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Assessment of National Legal & Regulatory Framework for HIV and AIDS - Two National Consultants
|Location :||Mbabane, SWAZILAND|
|Application Deadline :||30-Apr-13|
|Type of Contract :||Individual Contract|
|Post Level :||National Consultant|
|Languages Required :||English|
|Starting Date :|
(date when the selected candidate is expected to start)
|Duration of Initial Contract :||30 days|
|Expected Duration of Assignment :||Over period of 3 months|
In 2011, Member States of the UN adopted the UNGASS Political Declaration on HIV/AIDS, committing to reviewing national laws and practices that create barriers to effective HIV responses. The Declaration recognises that a country’s legal environment, its laws and how they are implemented and enforced, is fundamental for the national response to HIV.
The Global Commission’s report focused on five main areas: laws and practices that discriminate against people living with HIV or AIDS; laws and practices that criminalise those living with and most vulnerable to HIV; laws and practices that sustain or mitigate violence and discrimination against women; laws and practices that facilitate or impede access to HIV-related treatment and issues of law relating to children and young people in the context of HIV. It also alludes to the continued experience of stigma and discrimination in their families, homes, places of work, communities, health care services and workplaces even where protective HIV laws are in place.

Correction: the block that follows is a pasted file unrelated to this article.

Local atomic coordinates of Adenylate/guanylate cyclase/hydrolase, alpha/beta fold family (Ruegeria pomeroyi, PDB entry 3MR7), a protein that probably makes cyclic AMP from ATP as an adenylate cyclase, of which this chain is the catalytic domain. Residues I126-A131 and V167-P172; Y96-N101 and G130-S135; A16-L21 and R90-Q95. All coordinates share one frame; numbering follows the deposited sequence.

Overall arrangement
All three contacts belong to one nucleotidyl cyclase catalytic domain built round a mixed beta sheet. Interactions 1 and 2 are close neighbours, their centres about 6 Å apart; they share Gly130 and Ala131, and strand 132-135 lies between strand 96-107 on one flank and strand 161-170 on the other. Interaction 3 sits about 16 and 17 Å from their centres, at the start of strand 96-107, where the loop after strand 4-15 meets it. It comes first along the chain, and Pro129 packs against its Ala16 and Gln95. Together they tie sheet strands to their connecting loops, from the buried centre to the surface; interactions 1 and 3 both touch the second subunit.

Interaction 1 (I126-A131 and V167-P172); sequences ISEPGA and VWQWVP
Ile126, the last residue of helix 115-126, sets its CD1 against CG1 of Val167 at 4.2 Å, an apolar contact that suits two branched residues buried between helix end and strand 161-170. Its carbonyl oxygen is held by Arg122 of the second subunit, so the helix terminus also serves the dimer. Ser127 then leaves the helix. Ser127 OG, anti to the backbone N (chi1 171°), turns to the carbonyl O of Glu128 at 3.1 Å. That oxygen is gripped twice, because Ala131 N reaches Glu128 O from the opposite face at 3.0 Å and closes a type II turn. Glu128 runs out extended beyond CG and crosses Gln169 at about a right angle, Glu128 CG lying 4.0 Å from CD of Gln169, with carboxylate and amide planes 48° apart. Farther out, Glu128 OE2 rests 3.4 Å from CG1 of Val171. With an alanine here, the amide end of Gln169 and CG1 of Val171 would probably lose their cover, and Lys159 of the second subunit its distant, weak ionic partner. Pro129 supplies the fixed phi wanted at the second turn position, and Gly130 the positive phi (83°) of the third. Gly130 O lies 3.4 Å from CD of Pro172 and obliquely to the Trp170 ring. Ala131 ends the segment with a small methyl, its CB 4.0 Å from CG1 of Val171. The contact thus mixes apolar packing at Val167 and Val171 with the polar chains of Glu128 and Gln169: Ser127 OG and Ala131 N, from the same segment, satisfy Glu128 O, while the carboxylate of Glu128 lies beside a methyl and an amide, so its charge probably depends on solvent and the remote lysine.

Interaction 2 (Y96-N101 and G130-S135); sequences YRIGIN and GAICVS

Most Countries with criminal laws punish people for exposing another person to or transmitting HIV, exacerbating HIV-related stigma and spreading fear amongst populations. Laws that criminalise acts such as sex work, same-sex relations and drug use increase violence and brutality against these key populations, driving them away from health care services. Women and girls live under laws, customs and norms that deny them economic power and sanction inequality and abuse, undermining their ability to protect themselves from HIV infection. Young people are denied access to crucial services that protect from unsafe sex and drug use, and international trade law and intellectual property protections block access to low-cost medicines for many countries. The investigation conducted by the Global Commission on HIV and the Law also found reason for hope where legal and justice systems around the world played constructive roles in responding to HIV. The Commission’s investigation concluded with action-oriented, evidence-informed recommendations for government, civil society and international organisations, in order to strengthen legal and regulatory frameworks for HIV and AIDS.